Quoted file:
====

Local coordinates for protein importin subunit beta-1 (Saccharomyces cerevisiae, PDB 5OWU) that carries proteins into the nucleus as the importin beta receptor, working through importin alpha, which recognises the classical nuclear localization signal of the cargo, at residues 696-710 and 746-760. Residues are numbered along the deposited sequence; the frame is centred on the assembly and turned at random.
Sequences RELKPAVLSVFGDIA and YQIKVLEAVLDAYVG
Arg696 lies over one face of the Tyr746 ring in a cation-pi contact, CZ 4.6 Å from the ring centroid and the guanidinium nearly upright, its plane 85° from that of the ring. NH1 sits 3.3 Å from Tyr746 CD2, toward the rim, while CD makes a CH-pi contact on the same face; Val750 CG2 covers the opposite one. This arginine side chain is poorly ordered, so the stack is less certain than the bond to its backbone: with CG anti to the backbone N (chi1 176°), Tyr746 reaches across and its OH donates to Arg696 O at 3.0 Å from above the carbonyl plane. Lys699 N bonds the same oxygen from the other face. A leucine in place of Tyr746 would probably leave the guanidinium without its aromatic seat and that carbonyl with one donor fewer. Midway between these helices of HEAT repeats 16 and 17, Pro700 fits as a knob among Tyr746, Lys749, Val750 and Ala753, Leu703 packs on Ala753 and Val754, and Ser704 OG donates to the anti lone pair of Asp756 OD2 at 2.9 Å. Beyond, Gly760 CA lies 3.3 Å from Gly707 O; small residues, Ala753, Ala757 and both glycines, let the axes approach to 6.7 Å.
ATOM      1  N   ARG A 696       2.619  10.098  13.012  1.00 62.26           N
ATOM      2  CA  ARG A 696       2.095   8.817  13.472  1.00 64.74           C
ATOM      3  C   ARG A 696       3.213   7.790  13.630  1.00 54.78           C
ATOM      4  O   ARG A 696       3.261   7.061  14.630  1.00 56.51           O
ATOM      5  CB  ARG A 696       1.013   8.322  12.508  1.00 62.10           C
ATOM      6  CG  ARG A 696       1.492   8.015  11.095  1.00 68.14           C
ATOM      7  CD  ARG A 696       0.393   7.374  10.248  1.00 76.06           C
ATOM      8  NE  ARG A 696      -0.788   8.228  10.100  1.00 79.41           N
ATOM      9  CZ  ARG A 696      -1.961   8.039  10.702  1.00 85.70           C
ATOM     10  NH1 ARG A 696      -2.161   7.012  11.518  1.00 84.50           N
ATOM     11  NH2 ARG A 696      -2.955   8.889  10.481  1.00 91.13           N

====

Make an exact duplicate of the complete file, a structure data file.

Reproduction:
Local coordinates for protein importin subunit beta-1 (Saccharomyces cerevisiae, PDB 5OWU) that carries proteins into the nucleus as the importin beta receptor, working through importin alpha, which recognises the classical nuclear localization signal of the cargo, at residues 696-710 and 746-760. Residues are numbered along the deposited sequence; the frame is centred on the assembly and turned at random.
Sequences RELKPAVLSVFGDIA and YQIKVLEAVLDAYVG
Arg696 lies over one face of the Tyr746 ring in a cation-pi contact, CZ 4.6 Å from the ring centroid and the guanidinium nearly upright, its plane 85° from that of the ring. NH1 sits 3.3 Å from Tyr746 CD2, toward the rim, while CD makes a CH-pi contact on the same face; Val750 CG2 covers the opposite one. This arginine side chain is poorly ordered, so the stack is less certain than the bond to its backbone: with CG anti to the backbone N (chi1 176°), Tyr746 reaches across and its OH donates to Arg696 O at 3.0 Å from above the carbonyl plane. Lys699 N bonds the same oxygen from the other face. A leucine in place of Tyr746 would probably leave the guanidinium without its aromatic seat and that carbonyl with one donor fewer. Midway between these helices of HEAT repeats 16 and 17, Pro700 fits as a knob among Tyr746, Lys749, Val750 and Ala753, Leu703 packs on Ala753 and Val754, and Ser704 OG donates to the anti lone pair of Asp756 OD2 at 2.9 Å. Beyond, Gly760 CA lies 3.3 Å from Gly707 O; small residues, Ala753, Ala757 and both glycines, let the axes approach to 6.7 Å.
ATOM      1  N   ARG A 696       2.619  10.098  13.012  1.00 62.26           N
ATOM      2  CA  ARG A 696       2.095   8.817  13.472  1.00 64.74           C
ATOM      3  C   ARG A 696       3.213   7.790  13.630  1.00 54.78           C
ATOM      4  O   ARG A 696       3.261   7.061  14.630  1.00 56.51           O
ATOM      5  CB  ARG A 696       1.013   8.322  12.508  1.00 62.10           C
ATOM      6  CG  ARG A 696       1.492   8.015  11.095  1.00 68.14           C
ATOM      7  CD  ARG A 696       0.393   7.374  10.248  1.00 76.06           C
ATOM      8  NE  ARG A 696      -0.788   8.228  10.100  1.00 79.41           N
ATOM      9  CZ  ARG A 696      -1.961   8.039  10.702  1.00 85.70           C
ATOM     10  NH1 ARG A 696      -2.161   7.012  11.518  1.00 84.50           N
ATOM     11  NH2 ARG A 696      -2.955   8.889  10.481  1.00 91.13           N